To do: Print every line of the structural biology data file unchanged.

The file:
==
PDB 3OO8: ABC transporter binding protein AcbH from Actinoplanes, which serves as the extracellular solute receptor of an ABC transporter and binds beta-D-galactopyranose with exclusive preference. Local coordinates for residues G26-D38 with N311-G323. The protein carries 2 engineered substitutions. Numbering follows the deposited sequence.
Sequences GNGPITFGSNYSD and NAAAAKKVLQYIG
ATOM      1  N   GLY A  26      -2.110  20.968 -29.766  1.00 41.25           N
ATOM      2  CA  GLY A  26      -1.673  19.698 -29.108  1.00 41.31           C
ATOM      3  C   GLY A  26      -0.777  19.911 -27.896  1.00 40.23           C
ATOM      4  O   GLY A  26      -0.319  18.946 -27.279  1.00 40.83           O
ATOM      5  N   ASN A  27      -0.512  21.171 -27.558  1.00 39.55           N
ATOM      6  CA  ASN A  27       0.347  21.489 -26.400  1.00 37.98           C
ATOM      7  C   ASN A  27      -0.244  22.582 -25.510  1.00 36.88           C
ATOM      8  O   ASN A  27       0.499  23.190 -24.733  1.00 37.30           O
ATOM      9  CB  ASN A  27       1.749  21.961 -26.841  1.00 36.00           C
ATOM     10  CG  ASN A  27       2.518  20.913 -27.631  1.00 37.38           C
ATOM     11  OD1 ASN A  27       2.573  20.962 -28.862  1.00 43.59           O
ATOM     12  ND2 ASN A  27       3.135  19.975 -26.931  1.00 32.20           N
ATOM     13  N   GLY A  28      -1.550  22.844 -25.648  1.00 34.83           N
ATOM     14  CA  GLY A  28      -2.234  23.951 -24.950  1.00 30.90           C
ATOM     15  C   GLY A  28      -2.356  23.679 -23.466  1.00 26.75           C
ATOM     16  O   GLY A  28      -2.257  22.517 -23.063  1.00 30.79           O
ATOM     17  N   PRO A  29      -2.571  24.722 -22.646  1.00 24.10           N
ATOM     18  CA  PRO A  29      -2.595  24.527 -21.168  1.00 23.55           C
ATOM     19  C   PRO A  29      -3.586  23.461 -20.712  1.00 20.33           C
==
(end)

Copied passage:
PDB 3OO8: ABC transporter binding protein AcbH from Actinoplanes, which serves as the extracellular solute receptor of an ABC transporter and binds beta-D-galactopyranose with exclusive preference. Local coordinates for residues G26-D38 with N311-G323. The protein carries 2 engineered substitutions. Numbering follows the deposited sequence.
Sequences GNGPITFGSNYSD and NAAAAKKVLQYIG
ATOM      1  N   GLY A  26      -2.110  20.968 -29.766  1.00 41.25           N
ATOM      2  CA  GLY A  26      -1.673  19.698 -29.108  1.00 41.31           C
ATOM      3  C   GLY A  26      -0.777  19.911 -27.896  1.00 40.23           C
ATOM      4  O   GLY A  26      -0.319  18.946 -27.279  1.00 40.83           O
ATOM      5  N   ASN A  27      -0.512  21.171 -27.558  1.00 39.55           N
ATOM      6  CA  ASN A  27       0.347  21.489 -26.400  1.00 37.98           C
ATOM      7  C   ASN A  27      -0.244  22.582 -25.510  1.00 36.88           C
ATOM      8  O   ASN A  27       0.499  23.190 -24.733  1.00 37.30           O
ATOM      9  CB  ASN A  27       1.749  21.961 -26.841  1.00 36.00           C
ATOM     10  CG  ASN A  27       2.518  20.913 -27.631  1.00 37.38           C
ATOM     11  OD1 ASN A  27       2.573  20.962 -28.862  1.00 43.59           O
ATOM     12  ND2 ASN A  27       3.135  19.975 -26.931  1.00 32.20           N
ATOM     13  N   GLY A  28      -1.550  22.844 -25.648  1.00 34.83           N
ATOM     14  CA  GLY A  28      -2.234  23.951 -24.950  1.00 30.90           C
ATOM     15  C   GLY A  28      -2.356  23.679 -23.466  1.00 26.75           C
ATOM     16  O   GLY A  28      -2.257  22.517 -23.063  1.00 30.79           O
ATOM     17  N   PRO A  29      -2.571  24.722 -22.646  1.00 24.10           N
ATOM     18  CA  PRO A  29      -2.595  24.527 -21.168  1.00 23.55           C
ATOM     19  C   PRO A  29      -3.586  23.461 -20.712  1.00 20.33           C